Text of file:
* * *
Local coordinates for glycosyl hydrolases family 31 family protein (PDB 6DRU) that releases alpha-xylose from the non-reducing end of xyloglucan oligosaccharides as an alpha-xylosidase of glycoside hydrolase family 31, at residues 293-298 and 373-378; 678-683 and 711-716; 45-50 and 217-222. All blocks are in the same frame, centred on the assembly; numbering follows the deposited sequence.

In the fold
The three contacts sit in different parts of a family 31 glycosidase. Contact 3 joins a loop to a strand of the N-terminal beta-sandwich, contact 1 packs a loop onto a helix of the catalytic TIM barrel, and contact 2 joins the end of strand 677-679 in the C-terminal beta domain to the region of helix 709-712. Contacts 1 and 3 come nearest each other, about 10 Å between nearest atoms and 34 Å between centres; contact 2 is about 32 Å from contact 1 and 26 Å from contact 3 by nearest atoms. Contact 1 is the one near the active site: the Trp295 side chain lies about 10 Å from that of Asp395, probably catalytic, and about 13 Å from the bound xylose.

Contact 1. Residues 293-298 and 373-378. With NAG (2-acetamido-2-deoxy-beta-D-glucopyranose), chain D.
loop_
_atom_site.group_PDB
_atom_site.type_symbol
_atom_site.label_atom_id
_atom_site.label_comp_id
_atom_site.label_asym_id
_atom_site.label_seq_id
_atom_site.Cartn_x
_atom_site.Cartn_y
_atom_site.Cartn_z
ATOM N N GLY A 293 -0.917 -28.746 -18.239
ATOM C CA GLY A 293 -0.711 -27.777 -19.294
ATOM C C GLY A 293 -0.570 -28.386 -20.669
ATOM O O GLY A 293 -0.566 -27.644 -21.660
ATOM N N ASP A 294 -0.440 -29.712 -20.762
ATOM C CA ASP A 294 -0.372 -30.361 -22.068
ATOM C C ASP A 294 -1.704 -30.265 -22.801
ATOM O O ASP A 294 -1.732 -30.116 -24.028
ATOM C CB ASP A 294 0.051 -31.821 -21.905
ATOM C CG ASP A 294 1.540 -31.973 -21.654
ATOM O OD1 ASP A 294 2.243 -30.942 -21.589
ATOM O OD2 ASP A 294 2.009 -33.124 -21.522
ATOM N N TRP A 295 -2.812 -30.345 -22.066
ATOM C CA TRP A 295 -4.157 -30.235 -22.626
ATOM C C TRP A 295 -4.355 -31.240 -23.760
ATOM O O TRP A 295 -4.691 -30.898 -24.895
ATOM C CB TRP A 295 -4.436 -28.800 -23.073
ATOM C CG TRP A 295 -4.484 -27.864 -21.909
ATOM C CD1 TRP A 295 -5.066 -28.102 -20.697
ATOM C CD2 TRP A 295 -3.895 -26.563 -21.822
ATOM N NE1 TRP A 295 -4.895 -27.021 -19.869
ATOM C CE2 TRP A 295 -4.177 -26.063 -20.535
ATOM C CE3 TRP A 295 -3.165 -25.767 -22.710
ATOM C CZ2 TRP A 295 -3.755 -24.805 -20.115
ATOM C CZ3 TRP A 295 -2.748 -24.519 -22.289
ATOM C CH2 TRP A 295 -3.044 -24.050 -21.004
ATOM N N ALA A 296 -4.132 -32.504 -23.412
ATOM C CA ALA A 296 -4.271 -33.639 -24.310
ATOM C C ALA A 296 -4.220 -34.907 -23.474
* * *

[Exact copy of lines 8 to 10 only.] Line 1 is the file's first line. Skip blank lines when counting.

_atom_site.label_atom_id
_atom_site.label_comp_id
_atom_site.label_asym_id